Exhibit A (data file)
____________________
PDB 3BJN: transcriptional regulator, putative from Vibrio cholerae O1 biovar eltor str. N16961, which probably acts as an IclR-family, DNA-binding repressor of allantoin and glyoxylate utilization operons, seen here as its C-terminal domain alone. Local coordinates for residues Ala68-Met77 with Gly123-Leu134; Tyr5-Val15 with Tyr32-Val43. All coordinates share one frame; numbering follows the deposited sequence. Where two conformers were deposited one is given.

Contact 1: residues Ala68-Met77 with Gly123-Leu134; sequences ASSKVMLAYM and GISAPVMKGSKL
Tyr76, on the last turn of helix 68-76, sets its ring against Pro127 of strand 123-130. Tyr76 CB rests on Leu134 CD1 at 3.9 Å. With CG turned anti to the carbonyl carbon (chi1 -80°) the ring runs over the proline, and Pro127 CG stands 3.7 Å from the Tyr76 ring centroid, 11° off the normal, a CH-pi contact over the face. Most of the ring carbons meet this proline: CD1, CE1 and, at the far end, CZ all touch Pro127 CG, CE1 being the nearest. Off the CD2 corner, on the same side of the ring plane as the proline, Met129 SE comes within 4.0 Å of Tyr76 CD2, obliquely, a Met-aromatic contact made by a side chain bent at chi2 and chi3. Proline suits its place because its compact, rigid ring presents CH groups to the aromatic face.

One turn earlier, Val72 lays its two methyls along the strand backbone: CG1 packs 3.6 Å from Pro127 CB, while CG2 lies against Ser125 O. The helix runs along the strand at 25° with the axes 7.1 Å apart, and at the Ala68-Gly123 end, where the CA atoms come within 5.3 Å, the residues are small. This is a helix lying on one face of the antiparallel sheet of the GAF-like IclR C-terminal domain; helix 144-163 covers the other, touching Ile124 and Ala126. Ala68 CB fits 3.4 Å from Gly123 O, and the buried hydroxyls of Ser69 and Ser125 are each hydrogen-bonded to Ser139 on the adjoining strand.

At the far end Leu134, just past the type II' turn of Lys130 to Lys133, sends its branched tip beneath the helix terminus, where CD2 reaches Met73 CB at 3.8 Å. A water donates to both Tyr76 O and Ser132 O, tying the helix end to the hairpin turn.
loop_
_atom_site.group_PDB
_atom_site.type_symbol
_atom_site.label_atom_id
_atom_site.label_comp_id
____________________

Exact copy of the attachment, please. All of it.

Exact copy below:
PDB 3BJN: transcriptional regulator, putative from Vibrio cholerae O1 biovar eltor str. N16961, which probably acts as an IclR-family, DNA-binding repressor of allantoin and glyoxylate utilization operons, seen here as its C-terminal domain alone. Local coordinates for residues Ala68-Met77 with Gly123-Leu134; Tyr5-Val15 with Tyr32-Val43. All coordinates share one frame; numbering follows the deposited sequence. Where two conformers were deposited one is given.

Contact 1: residues Ala68-Met77 with Gly123-Leu134; sequences ASSKVMLAYM and GISAPVMKGSKL
Tyr76, on the last turn of helix 68-76, sets its ring against Pro127 of strand 123-130. Tyr76 CB rests on Leu134 CD1 at 3.9 Å. With CG turned anti to the carbonyl carbon (chi1 -80°) the ring runs over the proline, and Pro127 CG stands 3.7 Å from the Tyr76 ring centroid, 11° off the normal, a CH-pi contact over the face. Most of the ring carbons meet this proline: CD1, CE1 and, at the far end, CZ all touch Pro127 CG, CE1 being the nearest. Off the CD2 corner, on the same side of the ring plane as the proline, Met129 SE comes within 4.0 Å of Tyr76 CD2, obliquely, a Met-aromatic contact made by a side chain bent at chi2 and chi3. Proline suits its place because its compact, rigid ring presents CH groups to the aromatic face.

One turn earlier, Val72 lays its two methyls along the strand backbone: CG1 packs 3.6 Å from Pro127 CB, while CG2 lies against Ser125 O. The helix runs along the strand at 25° with the axes 7.1 Å apart, and at the Ala68-Gly123 end, where the CA atoms come within 5.3 Å, the residues are small. This is a helix lying on one face of the antiparallel sheet of the GAF-like IclR C-terminal domain; helix 144-163 covers the other, touching Ile124 and Ala126. Ala68 CB fits 3.4 Å from Gly123 O, and the buried hydroxyls of Ser69 and Ser125 are each hydrogen-bonded to Ser139 on the adjoining strand.

At the far end Leu134, just past the type II' turn of Lys130 to Lys133, sends its branched tip beneath the helix terminus, where CD2 reaches Met73 CB at 3.8 Å. A water donates to both Tyr76 O and Ser132 O, tying the helix end to the hairpin turn.
loop_
_atom_site.group_PDB
_atom_site.type_symbol
_atom_site.label_atom_id
_atom_site.label_comp_id